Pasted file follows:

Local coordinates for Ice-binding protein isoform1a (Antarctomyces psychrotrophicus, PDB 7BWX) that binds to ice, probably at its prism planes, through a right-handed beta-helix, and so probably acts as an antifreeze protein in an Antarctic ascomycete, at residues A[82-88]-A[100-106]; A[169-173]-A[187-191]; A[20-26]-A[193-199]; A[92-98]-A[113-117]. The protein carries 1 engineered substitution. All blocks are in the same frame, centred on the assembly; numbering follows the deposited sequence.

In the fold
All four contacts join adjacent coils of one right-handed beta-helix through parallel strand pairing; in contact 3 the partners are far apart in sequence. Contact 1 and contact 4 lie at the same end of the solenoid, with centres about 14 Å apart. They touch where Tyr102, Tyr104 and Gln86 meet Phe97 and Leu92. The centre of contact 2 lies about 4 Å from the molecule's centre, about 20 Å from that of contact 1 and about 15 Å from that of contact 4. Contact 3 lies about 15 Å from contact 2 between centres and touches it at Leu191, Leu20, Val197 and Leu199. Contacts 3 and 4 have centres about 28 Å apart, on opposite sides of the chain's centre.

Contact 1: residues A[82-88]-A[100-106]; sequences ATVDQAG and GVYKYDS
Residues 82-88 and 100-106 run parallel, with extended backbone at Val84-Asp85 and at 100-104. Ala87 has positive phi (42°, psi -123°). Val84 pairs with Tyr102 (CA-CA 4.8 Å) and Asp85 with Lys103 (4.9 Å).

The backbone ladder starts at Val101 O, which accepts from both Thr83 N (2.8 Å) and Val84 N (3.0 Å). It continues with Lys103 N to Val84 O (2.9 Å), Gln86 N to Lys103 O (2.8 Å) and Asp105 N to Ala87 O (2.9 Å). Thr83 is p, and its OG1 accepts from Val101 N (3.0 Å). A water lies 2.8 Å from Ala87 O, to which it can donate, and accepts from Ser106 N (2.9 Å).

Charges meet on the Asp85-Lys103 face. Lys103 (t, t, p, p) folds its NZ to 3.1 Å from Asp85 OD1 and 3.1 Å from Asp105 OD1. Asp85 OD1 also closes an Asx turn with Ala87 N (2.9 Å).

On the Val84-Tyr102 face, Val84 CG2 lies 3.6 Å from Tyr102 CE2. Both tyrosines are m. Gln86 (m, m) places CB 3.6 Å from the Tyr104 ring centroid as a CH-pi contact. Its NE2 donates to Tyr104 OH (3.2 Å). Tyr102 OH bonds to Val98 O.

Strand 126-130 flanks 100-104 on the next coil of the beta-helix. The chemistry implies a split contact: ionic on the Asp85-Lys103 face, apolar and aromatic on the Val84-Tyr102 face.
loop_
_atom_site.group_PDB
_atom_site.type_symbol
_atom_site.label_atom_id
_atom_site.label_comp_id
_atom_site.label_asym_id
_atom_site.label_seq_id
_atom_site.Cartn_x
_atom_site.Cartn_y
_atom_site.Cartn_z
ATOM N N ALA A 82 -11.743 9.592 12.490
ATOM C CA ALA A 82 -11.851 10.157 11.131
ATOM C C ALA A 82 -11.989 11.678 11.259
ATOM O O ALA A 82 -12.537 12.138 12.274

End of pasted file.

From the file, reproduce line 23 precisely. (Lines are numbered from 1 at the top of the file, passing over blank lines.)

ATOM O O ALA A 82 -12.537 12.138 12.274